On the positive side, their is a reckoning for corrupt people. The man made law is just a material law, the law of nature is much more serious. The man made law is necessary in any society seeking to be civilised. But the law of nature is irrevocable.

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  • DavidJune 15, 2020 7:37 AM The decline of caribbean society is not unique. There is a global design. People who try to compartmentalize our problems are being myopic.

    Astute per the global scenario, however needs clarification. While certain issues are caused by interferences and corrupt acts, globally, there is also an element of localisation of issues that an island or region can address, with the intent to better that region.

    But your point is nevertheless valid and there is a lot to discuss re the global scenario. There is much injustice committed in the last twenty years in the name of freedom and democracy, but possibly some may see some of these actions as giving rise to a demoncracy.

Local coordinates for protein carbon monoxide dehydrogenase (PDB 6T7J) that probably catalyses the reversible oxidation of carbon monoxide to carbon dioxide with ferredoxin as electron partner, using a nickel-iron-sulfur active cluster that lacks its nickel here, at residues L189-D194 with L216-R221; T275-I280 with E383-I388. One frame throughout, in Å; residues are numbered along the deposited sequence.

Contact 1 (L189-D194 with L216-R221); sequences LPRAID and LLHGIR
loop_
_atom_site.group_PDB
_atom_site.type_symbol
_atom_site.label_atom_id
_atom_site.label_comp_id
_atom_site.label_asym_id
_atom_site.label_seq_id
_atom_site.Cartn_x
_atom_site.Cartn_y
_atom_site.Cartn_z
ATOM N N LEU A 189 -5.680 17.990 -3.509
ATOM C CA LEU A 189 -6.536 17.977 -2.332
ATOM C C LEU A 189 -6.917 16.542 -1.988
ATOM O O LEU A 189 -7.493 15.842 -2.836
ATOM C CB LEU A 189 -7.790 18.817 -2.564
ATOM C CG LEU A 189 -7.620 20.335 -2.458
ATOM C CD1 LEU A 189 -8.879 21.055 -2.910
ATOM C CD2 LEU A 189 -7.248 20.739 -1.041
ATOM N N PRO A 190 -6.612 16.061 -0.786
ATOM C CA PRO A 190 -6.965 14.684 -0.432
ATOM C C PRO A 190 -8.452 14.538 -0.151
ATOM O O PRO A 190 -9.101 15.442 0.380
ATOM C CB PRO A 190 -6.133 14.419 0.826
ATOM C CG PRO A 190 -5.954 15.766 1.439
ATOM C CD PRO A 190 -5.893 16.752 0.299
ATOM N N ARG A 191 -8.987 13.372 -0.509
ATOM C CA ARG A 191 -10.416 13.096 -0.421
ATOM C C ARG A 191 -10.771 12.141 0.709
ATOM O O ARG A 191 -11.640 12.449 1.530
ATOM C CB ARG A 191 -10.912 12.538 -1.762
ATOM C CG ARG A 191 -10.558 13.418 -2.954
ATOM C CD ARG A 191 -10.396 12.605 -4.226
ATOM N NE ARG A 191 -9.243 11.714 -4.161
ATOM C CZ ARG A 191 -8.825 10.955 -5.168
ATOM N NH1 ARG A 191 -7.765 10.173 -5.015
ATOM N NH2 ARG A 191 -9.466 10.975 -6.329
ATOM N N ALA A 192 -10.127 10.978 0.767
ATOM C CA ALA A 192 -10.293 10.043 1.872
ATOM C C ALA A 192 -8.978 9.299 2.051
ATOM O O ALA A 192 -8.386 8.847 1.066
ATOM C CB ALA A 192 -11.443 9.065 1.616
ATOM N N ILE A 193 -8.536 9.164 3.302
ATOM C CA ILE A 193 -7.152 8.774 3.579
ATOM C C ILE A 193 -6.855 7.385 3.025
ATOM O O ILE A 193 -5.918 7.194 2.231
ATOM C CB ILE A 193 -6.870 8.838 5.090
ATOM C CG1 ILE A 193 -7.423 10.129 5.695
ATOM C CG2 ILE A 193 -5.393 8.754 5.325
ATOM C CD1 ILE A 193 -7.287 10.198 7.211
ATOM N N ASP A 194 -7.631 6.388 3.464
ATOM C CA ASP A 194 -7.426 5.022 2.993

However, same as with corruption, the law of nature does seek to balance and there is always a balancing measure. Mankind cannot defeat physics.

    Liked by 1 person

  • NorthernObserver

    @VC/Artax
    potentially society is unfolding as it should?
    Rules/laws were made to be broken. Some public body cannot be the referee, because all the refs are as involved as those they seek to adjudicate. And the private folks are doing the same.
    ‘The only difference between men and boys, is the price of their toys’

    Liked by 1 person

  • Vincent Codrington

    Wow !! What a tour de force ! Back to the drawing board? Where do we begin?

    Like